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McKenney v. Mangino

United States Court of Appeals, First Circuit

October 6, 2017

VICKI McKENNEY, individually and as next friend of STEPHEN McKENNEY, and as personal representative of the ESTATE OF STEPHEN McKENNEY, Plaintiff, Appellee,
NICHOLAS MANGINO, Defendant, Appellant, CUMBERLAND COUNTY ET AL., Defendants.


          Peter T. Marchesi, with whom Cassandra S. Shaffer and Wheeler & Arey, P.A. were on brief, for appellant.

          Jamesa J. Drake, with whom Drake Law, LLC, Amber L. Tucker, and The Law Office of Amber L. Tucker, LLC were on brief, for appellee.

          Before Howard, Chief Judge, Selya and Lipez, Circuit Judges.

          SELYA, Circuit Judge.

         This is a tragic case in which a man died at the hands of a police officer who was trying to do his job. The underlying suit alleges, in relevant part, that the officer violated 42 U.S.C. § 1983 through the precipitous use of deadly force. In a pretrial ruling, the district court held that the officer was not entitled to qualified immunity at the summary judgment stage. See McKenney v. Mangino, No. 2:15-cv-00073, 2017 WL 1365959, at *13 (D. Me. Apr. 12, 2017). The officer challenges that ruling. After careful consideration, we dismiss portions of this interlocutory appeal for want of appellate jurisdiction and otherwise affirm.

         I. BACKGROUND

         Because we are tasked with reviewing a summary judgment ruling, we rehearse the facts in the light most hospitable to the nonmovant, consistent with record support. See Foote v. Town of Bedford, 642 F.3d 80, 82 (1st Cir. 2011).

         On April 12, 2014, a clear, sunny day in Windham, Maine, plaintiff-appellee Vicki McKenney called 911 at 6:14 a.m. to report that her husband, 66-year-old Stephen McKenney, was threatening suicide and had been "aggressive" and "physical" with her. She told the dispatcher that her home contained firearms. Within a matter of minutes, Windham police officers James Cook and Seth Fournier arrived at the McKenney residence and met Mrs. McKenney (who was standing outside). She explained that her husband had been experiencing severe back pain and had "snapped" that morning. Almost immediately thereafter, a Cumberland County deputy sheriff, defendant-appellant Nicholas Mangino, drove up in his cruiser to serve as backup.

         The three officers entered the front room of the house at 6:22 a.m. and encountered McKenney, who appeared to have a gun in his hand. When asked what he was holding, McKenney replied ".357 Magnum." Although the officers twice directed McKenney to put the gun down, McKenney did not comply. Still, he never pointed his weapon at any of them inside the dwelling, nor did he utter anything resembling a threat.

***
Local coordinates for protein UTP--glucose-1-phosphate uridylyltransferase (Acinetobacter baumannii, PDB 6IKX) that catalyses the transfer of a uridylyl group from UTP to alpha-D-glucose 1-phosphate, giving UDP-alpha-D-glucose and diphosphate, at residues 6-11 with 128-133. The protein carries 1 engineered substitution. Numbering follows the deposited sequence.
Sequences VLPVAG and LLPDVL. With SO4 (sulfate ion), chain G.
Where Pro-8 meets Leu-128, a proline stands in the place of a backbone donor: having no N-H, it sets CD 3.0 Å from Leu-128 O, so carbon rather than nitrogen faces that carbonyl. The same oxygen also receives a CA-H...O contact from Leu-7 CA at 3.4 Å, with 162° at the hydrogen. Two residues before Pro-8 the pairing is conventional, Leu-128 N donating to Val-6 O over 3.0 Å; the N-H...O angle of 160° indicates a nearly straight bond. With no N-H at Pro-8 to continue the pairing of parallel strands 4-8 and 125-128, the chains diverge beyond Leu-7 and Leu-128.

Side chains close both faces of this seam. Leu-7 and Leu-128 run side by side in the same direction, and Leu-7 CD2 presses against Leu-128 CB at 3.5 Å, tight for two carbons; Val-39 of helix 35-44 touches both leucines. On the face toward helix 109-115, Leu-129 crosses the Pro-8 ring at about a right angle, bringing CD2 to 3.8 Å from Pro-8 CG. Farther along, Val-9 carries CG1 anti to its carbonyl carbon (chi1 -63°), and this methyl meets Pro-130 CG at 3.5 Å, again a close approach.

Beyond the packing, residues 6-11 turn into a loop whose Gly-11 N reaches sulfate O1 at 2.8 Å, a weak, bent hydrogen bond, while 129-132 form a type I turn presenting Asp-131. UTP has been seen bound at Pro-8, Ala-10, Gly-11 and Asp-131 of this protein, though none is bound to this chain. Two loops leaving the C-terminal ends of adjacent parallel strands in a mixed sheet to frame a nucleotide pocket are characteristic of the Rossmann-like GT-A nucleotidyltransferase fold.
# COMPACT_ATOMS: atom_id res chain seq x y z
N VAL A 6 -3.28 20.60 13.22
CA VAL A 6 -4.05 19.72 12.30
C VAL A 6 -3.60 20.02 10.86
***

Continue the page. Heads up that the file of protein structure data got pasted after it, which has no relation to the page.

The officers retreated outdoors, leaving McKenney inside the house. Officer Fournier placed Mrs. McKenney in his patrol car, which he then drove to a cul-de-sac at the end of the street a few hundred yards away. He maintained a clear line of sight, though, to the garage and driveway of the McKenney home. Meanwhile, the defendant, armed with his AR-15 rifle, his Taser, and pepper spray, took cover behind his cruiser (which was parked roughly 100 feet from the McKenneys' garage).[1]

         The defendant peeked over his car from time to time to observe the garage and driveway, while simultaneously receiving updates about McKenney's movements from Officer Fournier. Between 6:24 a.m. and 6:31 a.m., McKenney ambled nonchalantly around and about his open garage, driveway, and house. He entered and exited the dwelling around six times during that seven-minute span. At about 6:26 a.m., McKenney left the house with his gun dangling from his hand. The defendant yelled at him three times to "drop the gun." A few seconds later, McKenney - who was approximately 100 feet away from the defendant - raised the gun over his head.[2]By all accounts, McKenney had a vacant stare and appeared "not at home" mentally. In short order, he lowered the gun without firing it and continued to weave haphazardly into and out of his house between 6:26 a.m. and 6:31 a.m.

         At approximately 6:31 a.m., Officer Fournier radioed to the defendant that McKenney, who was still dangling his firearm and walking leisurely, was in front of the garage. Fournier stated: "I can't tell, but he might be pointing that, so be careful." Within seconds, McKenney began walking (still in his driveway) in the direction of the defendant's parked cruiser. He was not making any sudden or evasive movements and was not pointing his gun at anyone. Officer Fournier alerted the defendant that McKenney was "walking toward your car right now." When McKenney had reached a point 69 feet away from the cruiser, the defendant fired an errant shot at McKenney's central mass. Seconds later, he fired a second shot at McKenney's head, which struck and killed McKenney. None of the officers had warned McKenney that they would use deadly force if he refused to drop his weapon.

         We fast-forward to February of 2015, when Mrs. McKenney, qua plaintiff, suing individually and as the personal representative of McKenney's estate, brought a civil action in a Maine state court against the defendant and several other persons and entities.[3] As relevant here, the plaintiff sued the defendant under 42 U.S.C. § 1983, which authorizes suit against any person who, while acting under color of state law, violates another person's federally assured constitutional or statutory rights. See Kalina v. Fletcher, 522 U.S. 118, 123 (1997). Specifically, the ...

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